…as to whether or not he digs his new digs. We humans, though, ARE sure. This is a definite improvement!
I’ve been silent here for a while. We’ve been moving. Goodbye 1968 sub-single-wide trailer home with slowly collapsing floors and significant amounts of black mold.
Hello 2nd floor apartment with balconies in a 100+ year old brick building that has been remodeled enough to (hallelujah!) have a modern amount of electrical sockets.
And there’s a real stove. For SEVEN FRICKIN YEARS I have cooked with electric skillets and hotplates because the trailer had a propane stove and it turns out it’s EXPENSIVE AF to cook (or heat!) with propane.
Finances, as always, remain tight. We’re just happy to be able to juuuuuuust afford to upgrade from substandard housing that would likely be condemned if anyone looked closely, to something decent.
If you’re not already, consider giving my family and writing a boost by checking out my Patreon page.Early blog posts and sometimes exclusive looks at rough drafts, even free ebooks.
Commander Kitty says thanks for reading.
The view from where I used to live in the fall of ’06
Above, is an image of climate change and rising sea levels. Granted, this was during a storm, and also I lived on what is essentially a large paved-over sandbar. But still, Norfolk, Virginia is one of the US cities most affected by the rise in sea levels that comes with climate change. So, not only do I see it on the news and think about it, I see it in a pretty obvious way. And it makes its way into my fiction. I have a story I’m shopping around to SFF magazines set in the near future (edit 2018: the story is Kitty Itty And The Seawall Broke, and I published it myself. You can find links to buy a copy by clicking here.), where the sea has swallowed up the North Carolina barrier islands and coast, and displaced residents scrape a living out of salvaging scraps from submerged towns. A half-finished story is set in an equatorial Africa where daytime temperatures over 50C/120F are an almost daily occurrence, and cities have moved underground (also, there are aliens checking out the local humans) (edit 2018: that story ended up in the trunk because I realized I was writing characters from a position of shallow cultural knowledge, and also it was kinda sucking. But, like many stories destined for the trunk, I learned some stuff writing it). Speed Glacier revolves around the adventures of a group of radical eco-warriors and their improbable craft/weapon in the war against the forces of pollution. Yet another story, My Name is Gerald, is not actually about climate change, but the background descriptions are of a Midwestern USA where the crops have moved north and hot, dry, dust bowl conditions reign.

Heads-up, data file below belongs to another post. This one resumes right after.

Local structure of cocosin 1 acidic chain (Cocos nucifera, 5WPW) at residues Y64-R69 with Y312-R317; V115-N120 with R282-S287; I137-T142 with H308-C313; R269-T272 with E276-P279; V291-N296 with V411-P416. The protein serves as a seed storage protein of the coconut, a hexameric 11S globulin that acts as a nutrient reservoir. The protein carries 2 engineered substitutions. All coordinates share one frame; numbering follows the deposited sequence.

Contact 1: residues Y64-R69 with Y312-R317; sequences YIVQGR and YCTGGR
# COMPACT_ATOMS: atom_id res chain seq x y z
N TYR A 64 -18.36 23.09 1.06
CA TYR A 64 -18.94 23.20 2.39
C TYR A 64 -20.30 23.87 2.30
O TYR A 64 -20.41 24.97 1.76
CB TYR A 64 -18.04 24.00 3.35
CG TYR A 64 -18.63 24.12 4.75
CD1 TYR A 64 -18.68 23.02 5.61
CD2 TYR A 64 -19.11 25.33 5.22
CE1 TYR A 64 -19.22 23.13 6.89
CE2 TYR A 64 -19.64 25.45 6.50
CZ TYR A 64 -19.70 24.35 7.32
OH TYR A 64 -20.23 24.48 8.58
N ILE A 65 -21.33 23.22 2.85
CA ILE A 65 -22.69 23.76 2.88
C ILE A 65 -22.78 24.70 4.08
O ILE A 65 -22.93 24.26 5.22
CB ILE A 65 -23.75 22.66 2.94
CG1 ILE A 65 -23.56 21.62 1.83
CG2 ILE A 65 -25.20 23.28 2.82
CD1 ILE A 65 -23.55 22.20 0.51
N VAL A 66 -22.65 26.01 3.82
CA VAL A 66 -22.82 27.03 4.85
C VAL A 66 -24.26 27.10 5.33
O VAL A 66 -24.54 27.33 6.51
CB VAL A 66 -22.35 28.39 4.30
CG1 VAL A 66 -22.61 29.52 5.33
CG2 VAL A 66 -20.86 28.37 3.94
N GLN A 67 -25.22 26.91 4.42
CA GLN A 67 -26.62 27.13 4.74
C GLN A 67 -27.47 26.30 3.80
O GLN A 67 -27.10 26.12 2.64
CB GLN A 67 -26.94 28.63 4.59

Climate change has altered the world slightly over just my lifetime to date, and humans, let’s face it, don’t live very long in the perspective of events like global climate shifts. It’s changing fast. And that makes it a hell of an element for speculative stories. Don’t get me wrong, other authors are not particularly missing the boat on this. I have seen climate change as a plot or background element in a number of SF short stories (my primary reading material — I don’t take in novels half as often as I used to).
But I’ve been mulling writing some more stories focused on what the future world might look like in different circumstances. The screw-it-burn-all-the-coal future. The holy-crap-lets-ban-fossil-fuels future. The amazing-new-carbon-sequestering-technology future. The we-tried-to-fix-it-and-screwed-up-here-come-the-glaciers future. The possibilities are endless, which is a quality that endears SFF to me.
I’ve even considered, despite never having done such a thing, the possibility of soliciting the stories of others and building a climate change themed anthology. I’m a bit scared of the prospect; I hear it’s a hell of a lot of work for a group of people, and I can’t help but observe that I am only one person, and one without experience in that area to boot. But it’s something to consider.
Also to consider: will my eventual grandkids or great-great grandkids end up emigrating to Canada to escape the tropical heat of middle US America? Hmm.
I just minutes ago drove through an intersection near my home. There had obviously been an accident there very recently. How do I know this?
Because, although the stricken cars are gone, there are big hunks of metal and plastic littering the intersection. They are right in the path of traffic. Perfectly placed to puncture tires.
Public servants and city employees of Norfolk: I know some of you care. But when I see something like this, this ‘screw cleaning up, it’s not my tires that will be punctured by this trash’ attitude…
…how am I supposed to BELIEVE you give a damn?